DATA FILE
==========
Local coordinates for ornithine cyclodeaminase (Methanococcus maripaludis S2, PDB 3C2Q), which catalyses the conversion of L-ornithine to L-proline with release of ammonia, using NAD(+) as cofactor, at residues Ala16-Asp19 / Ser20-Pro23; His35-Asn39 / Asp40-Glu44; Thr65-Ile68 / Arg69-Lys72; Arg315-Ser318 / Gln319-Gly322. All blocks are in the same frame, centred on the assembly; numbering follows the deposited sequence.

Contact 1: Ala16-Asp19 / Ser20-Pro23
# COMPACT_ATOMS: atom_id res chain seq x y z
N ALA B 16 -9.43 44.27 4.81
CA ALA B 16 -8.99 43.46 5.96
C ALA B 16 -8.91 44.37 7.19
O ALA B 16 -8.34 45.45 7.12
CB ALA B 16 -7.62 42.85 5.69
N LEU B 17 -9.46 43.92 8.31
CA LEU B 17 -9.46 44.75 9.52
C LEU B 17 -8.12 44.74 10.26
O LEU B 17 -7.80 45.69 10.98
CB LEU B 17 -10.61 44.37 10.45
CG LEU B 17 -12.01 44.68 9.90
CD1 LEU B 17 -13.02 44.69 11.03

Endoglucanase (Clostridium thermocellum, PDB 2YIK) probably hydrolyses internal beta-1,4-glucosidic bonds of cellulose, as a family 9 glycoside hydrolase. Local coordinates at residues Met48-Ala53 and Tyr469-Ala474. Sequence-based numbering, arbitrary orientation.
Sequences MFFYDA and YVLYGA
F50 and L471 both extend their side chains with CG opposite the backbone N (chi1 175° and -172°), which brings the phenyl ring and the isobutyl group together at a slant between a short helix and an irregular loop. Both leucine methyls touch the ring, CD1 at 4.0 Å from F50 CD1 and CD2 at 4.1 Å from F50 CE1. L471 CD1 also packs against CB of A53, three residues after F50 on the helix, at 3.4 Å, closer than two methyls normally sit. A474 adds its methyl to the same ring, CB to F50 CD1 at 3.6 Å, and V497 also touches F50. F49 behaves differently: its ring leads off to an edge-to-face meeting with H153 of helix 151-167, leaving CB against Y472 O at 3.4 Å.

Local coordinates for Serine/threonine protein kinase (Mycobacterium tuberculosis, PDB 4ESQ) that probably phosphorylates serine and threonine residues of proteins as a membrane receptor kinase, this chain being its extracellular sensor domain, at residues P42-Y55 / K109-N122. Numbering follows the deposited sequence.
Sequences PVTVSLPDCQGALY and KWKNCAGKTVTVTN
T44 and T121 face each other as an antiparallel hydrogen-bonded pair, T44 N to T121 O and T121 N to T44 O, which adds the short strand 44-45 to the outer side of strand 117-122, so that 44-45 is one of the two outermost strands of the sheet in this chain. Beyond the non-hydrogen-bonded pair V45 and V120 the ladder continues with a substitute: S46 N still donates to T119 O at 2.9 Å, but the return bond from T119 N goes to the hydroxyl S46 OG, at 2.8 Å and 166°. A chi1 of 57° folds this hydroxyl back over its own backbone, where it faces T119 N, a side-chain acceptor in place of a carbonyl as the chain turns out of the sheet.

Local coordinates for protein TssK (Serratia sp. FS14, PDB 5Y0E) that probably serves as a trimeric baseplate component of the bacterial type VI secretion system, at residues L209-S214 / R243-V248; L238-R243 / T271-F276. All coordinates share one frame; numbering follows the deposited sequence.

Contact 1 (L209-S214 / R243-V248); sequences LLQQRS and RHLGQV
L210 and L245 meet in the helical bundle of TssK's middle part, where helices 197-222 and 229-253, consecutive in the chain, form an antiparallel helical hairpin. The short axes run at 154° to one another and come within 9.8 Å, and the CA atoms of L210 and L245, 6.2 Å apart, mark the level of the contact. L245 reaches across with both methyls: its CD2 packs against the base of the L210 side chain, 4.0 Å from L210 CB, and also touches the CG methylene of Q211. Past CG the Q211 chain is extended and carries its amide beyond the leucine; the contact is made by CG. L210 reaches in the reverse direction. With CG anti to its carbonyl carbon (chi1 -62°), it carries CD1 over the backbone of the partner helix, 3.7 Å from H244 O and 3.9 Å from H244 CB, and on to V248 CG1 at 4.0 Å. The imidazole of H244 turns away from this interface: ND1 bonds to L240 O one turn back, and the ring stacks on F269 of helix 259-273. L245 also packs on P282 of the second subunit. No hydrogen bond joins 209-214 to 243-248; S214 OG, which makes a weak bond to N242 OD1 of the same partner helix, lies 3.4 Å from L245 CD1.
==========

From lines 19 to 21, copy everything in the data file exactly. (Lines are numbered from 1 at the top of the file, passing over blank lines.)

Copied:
Local coordinates for Serine/threonine protein kinase (Mycobacterium tuberculosis, PDB 4ESQ) that probably phosphorylates serine and threonine residues of proteins as a membrane receptor kinase, this chain being its extracellular sensor domain, at residues P42-Y55 / K109-N122. Numbering follows the deposited sequence.
Sequences PVTVSLPDCQGALY and KWKNCAGKTVTVTN
T44 and T121 face each other as an antiparallel hydrogen-bonded pair, T44 N to T121 O and T121 N to T44 O, which adds the short strand 44-45 to the outer side of strand 117-122, so that 44-45 is one of the two outermost strands of the sheet in this chain. Beyond the non-hydrogen-bonded pair V45 and V120 the ladder continues with a substitute: S46 N still donates to T119 O at 2.9 Å, but the return bond from T119 N goes to the hydroxyl S46 OG, at 2.8 Å and 166°. A chi1 of 57° folds this hydroxyl back over its own backbone, where it faces T119 N, a side-chain acceptor in place of a carbonyl as the chain turns out of the sheet.